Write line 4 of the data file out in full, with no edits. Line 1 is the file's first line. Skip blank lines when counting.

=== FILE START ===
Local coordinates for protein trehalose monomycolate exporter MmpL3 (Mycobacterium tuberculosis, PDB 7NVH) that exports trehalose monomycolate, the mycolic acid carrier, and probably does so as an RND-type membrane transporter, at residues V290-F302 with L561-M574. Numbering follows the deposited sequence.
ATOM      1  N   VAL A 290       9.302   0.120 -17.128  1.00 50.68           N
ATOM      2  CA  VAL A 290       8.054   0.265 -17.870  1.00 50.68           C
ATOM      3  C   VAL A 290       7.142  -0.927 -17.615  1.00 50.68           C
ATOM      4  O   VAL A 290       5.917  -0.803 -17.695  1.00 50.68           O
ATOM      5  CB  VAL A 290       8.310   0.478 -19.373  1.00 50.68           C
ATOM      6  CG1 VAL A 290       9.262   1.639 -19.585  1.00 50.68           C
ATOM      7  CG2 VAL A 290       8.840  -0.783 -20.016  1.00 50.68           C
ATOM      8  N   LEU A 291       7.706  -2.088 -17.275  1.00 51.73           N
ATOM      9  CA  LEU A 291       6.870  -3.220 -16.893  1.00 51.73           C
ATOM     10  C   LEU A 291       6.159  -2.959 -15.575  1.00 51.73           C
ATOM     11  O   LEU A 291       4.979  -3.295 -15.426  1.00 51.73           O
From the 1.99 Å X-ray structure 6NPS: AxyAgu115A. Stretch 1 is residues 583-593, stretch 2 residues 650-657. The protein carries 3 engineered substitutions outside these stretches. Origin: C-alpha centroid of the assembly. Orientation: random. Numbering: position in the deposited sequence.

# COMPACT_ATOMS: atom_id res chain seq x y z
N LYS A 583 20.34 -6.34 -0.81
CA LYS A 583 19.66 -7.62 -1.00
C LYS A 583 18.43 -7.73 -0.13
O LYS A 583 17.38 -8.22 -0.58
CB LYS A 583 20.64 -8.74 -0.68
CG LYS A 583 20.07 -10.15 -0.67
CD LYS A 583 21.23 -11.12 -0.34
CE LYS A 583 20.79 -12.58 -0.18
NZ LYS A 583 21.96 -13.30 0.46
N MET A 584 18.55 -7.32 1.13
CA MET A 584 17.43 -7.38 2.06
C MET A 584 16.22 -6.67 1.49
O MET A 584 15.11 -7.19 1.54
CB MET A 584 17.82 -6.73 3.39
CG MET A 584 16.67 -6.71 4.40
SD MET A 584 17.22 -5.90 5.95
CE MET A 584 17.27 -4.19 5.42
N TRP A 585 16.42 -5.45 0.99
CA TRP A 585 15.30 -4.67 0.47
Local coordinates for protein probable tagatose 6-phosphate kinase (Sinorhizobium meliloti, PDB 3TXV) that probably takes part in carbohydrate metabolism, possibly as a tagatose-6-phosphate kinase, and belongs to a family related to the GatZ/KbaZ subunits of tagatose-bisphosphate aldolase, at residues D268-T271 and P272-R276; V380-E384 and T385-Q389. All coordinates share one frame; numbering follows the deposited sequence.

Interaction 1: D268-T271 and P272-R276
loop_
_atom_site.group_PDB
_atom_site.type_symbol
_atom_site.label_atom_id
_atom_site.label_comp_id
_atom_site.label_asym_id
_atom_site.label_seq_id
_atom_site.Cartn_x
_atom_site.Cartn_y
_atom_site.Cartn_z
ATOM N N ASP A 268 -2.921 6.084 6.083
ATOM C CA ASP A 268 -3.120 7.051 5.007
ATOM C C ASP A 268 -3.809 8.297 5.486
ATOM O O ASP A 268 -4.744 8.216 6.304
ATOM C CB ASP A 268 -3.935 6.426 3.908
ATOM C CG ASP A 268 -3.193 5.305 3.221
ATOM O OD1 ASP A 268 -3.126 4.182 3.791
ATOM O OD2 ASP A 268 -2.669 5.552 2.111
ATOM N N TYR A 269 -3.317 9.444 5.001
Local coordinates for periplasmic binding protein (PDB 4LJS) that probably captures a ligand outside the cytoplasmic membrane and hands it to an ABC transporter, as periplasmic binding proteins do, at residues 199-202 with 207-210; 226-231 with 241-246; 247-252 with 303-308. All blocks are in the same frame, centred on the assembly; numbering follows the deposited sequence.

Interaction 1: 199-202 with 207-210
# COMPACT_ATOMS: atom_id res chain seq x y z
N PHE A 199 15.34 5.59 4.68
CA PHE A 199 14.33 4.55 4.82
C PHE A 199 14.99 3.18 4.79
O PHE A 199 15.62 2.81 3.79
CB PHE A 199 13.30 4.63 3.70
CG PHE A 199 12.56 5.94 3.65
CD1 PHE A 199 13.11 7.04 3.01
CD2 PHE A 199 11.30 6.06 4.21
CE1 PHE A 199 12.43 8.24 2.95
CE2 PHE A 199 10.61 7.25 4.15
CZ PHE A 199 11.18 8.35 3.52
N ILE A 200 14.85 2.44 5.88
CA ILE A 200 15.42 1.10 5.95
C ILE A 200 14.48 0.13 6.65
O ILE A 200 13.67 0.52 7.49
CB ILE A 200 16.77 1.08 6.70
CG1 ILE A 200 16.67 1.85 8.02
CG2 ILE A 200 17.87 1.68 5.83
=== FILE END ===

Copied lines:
ATOM      3  C   VAL A 290       7.142  -0.927 -17.615  1.00 50.68           C